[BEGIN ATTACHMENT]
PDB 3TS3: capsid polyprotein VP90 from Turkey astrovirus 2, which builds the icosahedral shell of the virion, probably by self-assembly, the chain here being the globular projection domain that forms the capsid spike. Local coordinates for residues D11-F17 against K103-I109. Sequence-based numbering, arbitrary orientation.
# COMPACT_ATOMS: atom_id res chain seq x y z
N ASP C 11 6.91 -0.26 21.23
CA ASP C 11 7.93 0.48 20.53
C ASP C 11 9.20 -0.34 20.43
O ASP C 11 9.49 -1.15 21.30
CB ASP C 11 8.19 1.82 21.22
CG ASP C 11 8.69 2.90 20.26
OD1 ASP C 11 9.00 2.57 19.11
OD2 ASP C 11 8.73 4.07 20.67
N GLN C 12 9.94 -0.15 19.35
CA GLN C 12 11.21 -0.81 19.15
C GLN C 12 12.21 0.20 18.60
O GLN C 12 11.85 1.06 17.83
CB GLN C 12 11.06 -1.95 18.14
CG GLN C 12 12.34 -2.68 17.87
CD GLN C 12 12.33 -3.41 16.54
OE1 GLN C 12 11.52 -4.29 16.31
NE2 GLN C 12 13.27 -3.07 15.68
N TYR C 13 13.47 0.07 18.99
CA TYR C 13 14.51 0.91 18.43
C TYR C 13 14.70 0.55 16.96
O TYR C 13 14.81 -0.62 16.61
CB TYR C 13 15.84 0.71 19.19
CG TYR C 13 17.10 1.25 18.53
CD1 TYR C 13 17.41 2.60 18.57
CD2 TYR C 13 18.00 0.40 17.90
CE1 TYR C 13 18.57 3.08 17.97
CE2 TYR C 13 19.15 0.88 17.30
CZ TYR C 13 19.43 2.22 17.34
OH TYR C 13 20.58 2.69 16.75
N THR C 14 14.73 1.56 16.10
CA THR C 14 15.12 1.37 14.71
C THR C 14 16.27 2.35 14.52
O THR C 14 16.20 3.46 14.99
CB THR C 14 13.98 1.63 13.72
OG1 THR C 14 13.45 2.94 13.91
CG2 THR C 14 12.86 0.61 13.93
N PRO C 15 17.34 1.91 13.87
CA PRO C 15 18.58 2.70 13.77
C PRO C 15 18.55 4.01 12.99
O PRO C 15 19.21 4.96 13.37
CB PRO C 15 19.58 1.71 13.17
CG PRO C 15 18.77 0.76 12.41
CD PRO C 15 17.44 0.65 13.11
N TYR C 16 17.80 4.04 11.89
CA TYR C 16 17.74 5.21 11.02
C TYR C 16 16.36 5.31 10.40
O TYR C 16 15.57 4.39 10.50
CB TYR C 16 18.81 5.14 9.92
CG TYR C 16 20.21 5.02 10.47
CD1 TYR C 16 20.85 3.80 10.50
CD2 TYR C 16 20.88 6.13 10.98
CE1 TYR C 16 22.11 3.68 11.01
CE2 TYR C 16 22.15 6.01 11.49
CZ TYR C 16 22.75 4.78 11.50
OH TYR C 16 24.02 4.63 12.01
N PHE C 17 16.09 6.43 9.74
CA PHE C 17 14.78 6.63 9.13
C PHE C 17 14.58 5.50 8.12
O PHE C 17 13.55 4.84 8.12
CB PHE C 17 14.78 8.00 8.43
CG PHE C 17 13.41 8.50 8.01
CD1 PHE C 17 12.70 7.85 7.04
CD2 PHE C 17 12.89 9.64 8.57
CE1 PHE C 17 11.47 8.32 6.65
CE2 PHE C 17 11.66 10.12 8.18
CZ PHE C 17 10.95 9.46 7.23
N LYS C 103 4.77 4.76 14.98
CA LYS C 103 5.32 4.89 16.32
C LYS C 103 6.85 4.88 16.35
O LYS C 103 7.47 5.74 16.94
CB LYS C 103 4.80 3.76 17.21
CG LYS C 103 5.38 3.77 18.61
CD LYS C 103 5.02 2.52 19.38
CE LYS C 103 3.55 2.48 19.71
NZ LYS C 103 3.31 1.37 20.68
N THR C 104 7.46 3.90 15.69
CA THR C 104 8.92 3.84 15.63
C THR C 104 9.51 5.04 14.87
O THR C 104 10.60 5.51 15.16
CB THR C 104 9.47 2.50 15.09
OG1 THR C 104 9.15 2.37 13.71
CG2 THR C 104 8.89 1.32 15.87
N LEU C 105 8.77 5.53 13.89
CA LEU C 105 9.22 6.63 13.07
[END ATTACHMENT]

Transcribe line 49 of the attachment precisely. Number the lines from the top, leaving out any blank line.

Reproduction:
O TYR C 16 15.57 4.39 10.50